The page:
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A Letter to Family and Friends

To our family and friends,

A question that I often get asked is how to be supportive when someone you love shares that they are questioning their gender or sexual identity or are coming out as LGBTQ+.

I am quoting the University of Michigan’s following message because it speaks what is in my heart about the coming out process: “Everyone does so differently. Many are confused and have questions. Some are relieved they know what’s been on their loved one’s mind. And others are hurt they weren’t told sooner. You may feel a mixture of all of these emotions and more.  Regardless of how you’re feeling, it’s helpful if you can reassure your loved one that your care for them has not suddenly disappeared. Let them know you will try your best to support them through this process. It’s okay to tell them it could take some time to adjust” (

It’s important to know that rejection, rather than acceptance, is something often spoken about by my students; and when telling their coming out stories, the one that has the most impact on them is most often their experience of coming out to their parents or guardians.  If you are here on our webpage, it means that you are looking for ways to improve your understanding of the LGBTQIA+ community and/or to help your loved, whether in their coming process or in connecting them with the resources they need to navigate their journey.  We thank you for being here and for wanting to make their journey an enriching one.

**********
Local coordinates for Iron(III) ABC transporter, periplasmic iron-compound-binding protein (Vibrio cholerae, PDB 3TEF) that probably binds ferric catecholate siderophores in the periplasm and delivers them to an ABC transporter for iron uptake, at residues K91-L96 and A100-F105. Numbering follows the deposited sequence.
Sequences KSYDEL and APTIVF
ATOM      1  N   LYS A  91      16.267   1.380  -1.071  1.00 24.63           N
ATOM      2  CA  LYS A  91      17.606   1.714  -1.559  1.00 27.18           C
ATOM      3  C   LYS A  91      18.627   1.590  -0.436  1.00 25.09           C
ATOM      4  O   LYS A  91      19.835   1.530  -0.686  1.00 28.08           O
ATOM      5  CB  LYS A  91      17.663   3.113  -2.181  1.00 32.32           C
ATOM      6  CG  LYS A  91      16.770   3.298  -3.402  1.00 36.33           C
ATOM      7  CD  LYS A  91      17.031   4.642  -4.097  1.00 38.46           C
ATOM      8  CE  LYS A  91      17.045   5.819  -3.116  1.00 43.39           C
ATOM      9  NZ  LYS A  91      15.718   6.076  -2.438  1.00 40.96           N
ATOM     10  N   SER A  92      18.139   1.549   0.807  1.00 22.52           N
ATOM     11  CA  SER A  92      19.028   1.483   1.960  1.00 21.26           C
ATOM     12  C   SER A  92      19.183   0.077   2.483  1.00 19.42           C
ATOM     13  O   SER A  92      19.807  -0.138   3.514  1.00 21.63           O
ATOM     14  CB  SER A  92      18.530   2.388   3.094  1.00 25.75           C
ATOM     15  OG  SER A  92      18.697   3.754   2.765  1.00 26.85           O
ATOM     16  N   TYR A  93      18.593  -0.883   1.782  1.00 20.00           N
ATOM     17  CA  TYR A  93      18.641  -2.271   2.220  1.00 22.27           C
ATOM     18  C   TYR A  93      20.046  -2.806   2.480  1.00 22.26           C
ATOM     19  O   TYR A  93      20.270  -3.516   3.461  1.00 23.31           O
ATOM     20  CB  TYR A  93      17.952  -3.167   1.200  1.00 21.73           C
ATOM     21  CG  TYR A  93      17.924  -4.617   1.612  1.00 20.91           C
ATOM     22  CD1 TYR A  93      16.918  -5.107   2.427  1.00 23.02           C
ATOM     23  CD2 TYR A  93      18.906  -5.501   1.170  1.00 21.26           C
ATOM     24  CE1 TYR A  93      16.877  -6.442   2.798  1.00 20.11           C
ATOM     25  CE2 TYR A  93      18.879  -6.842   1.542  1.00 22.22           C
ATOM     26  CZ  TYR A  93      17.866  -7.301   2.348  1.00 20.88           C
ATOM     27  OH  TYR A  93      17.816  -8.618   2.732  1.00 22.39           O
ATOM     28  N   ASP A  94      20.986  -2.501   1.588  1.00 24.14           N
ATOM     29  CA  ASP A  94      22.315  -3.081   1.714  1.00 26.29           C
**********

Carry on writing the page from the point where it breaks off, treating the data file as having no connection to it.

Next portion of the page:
Parents, guardians, family, and friends have a crucial impact on the lives on LGBTQ+ individuals, especially our youth, and stable and supportive relationships are critical in maintaining one’s well-being.  It’s important to know that the Trevor Project’s National Survey on LGBTQ Youth Mental Health 2020 (ages 13-24) states that given our minority status and systemic discrimination, LGBTQ+ people are faced with higher risks of depression, trauma, anxiety, and other mental illness, which can easily accelerate into various other issues such as drug and alcohol addictions, self-harming, and even suicide. Aiding in this, nearly 30% of LGBTQ+ youth (ages 13-24) reported they have been kicked out, rendered homeless, or ran away because of their living conditions and parental/guardian treatment/rejection. The Trevor Project’s survey points out how safe spaces and social support and affirmation positively impacts the well-being of LGBTQ+ individuals.

This well-being starts at home, and it starts with you. The support of our friends and family is needed now more than ever and that’s why we’re here to help. Below you will find all the tools and resources needed for encouraging and supporting your child, your friend, your sibling, your grandchild, your niece/nephew/nibling, no matter their identity.


Best, Liz Cannon, PhD
LGBTQ+ Resource Center Director